Perhaps Sarai had heard the message from a distance. Perhaps she had such great trust in Abram that she simply turned and began to pack without question.
Hearing the call of grace forces you to decide. Follow or stay? (And indecision is a decision.) But any struggle like this leads to questions. More questions than you had before God spoke. God will complicate your life when He whispers His grace, and this seems counterintuitive. Hearing from God should make things easier. Now you know what to do. In Abram's case, he knew specifically how to respond. But the voice of God will put such a radical call on your life that it will force you to wrestle with yourself, the people you love, and your stuff:
The followers of Jesus had the same experience. He brought so many more questions because they realized His call on their life was not superficial but subterranean. He didn't just want them to adhere to a list of rules and regulations like the religious leaders of the day. He didn't want daily devotions and showing up at a weekend service. He didn't want to make His followers better. He wanted to transform them through the process of grace—the same process Abram learned through hearing the voice of God.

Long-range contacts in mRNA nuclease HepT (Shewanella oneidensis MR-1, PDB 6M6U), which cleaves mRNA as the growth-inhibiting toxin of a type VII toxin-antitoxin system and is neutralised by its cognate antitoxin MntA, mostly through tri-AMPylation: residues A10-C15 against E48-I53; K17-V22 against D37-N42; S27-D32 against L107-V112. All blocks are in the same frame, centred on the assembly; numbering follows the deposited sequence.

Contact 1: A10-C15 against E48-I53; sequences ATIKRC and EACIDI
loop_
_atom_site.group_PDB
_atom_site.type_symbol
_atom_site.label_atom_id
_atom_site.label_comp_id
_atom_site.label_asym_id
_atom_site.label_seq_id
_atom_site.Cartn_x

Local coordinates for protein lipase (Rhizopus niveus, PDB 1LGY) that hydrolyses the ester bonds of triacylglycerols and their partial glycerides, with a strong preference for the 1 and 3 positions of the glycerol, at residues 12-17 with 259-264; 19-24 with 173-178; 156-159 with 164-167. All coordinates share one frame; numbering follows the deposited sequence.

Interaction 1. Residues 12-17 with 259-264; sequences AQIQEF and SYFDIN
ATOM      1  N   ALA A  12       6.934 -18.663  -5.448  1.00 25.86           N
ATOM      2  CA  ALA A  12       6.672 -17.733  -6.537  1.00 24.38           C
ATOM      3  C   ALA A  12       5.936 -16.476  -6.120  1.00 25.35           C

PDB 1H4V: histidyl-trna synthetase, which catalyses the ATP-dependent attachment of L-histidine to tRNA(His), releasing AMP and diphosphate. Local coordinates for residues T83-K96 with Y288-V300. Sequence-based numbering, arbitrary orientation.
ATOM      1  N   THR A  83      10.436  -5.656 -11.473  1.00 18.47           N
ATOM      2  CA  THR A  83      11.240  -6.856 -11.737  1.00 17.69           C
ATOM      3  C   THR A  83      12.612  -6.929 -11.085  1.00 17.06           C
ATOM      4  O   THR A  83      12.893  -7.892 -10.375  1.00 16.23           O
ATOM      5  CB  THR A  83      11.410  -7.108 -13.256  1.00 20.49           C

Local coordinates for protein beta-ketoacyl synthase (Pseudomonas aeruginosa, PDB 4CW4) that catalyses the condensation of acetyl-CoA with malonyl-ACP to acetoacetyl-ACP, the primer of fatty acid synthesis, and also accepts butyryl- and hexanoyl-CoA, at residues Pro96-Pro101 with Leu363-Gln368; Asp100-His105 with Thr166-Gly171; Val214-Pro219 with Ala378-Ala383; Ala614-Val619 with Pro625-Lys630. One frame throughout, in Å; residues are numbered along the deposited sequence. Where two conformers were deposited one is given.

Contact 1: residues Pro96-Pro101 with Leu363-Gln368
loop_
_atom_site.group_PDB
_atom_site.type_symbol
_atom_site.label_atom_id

Following the call of grace will become the seedbed of faith. And these questions are good, for the person with questions must learn to trust not themselves but in God's power and direction.
"Trust in the Lord with all your heart, and do not rely on your own understanding; think about Him in all your ways, and He will guide you on the right paths."
Abram lived that proverb. Abram embodied those words. And another of his offspring would pen them. Another man in the line of Jesus. Another flawed human being who was graciously used by God.
Grace will uproot you. Grace will relocate your heart. Grace will move you so tar toward God that, in the end, you won't care how much the moving van costs. In fact, you may want to leave some of that stuff behind because it will weigh you down. Grace liberates and casts a vision for your life you could never predict. Grace changes you; it is a holy transfusion giving you the power and ability to pass the same grace on to others, for you can only give what you possess.
Abram heard. Abram responded. He believed. Not perfectly. Not without trying to take control, which we'll talk about next.
Are you ready for this kind of grace? Would you like transformation instead of a limited makeover? Listen for the whisper of grace in your life. He is drawing you to a thousand-mile journey of the heart.
Laughing Because of Grace
* * *
Abram heard the call of grace and believed. Then he acted. He took his wife, family, and possessions and headed for Canaan. "Are we there yet?" was the continual question of his own heart.
God affirmed His promise at an oak tree at Moreh. Abram's "offspring" would inherit this land.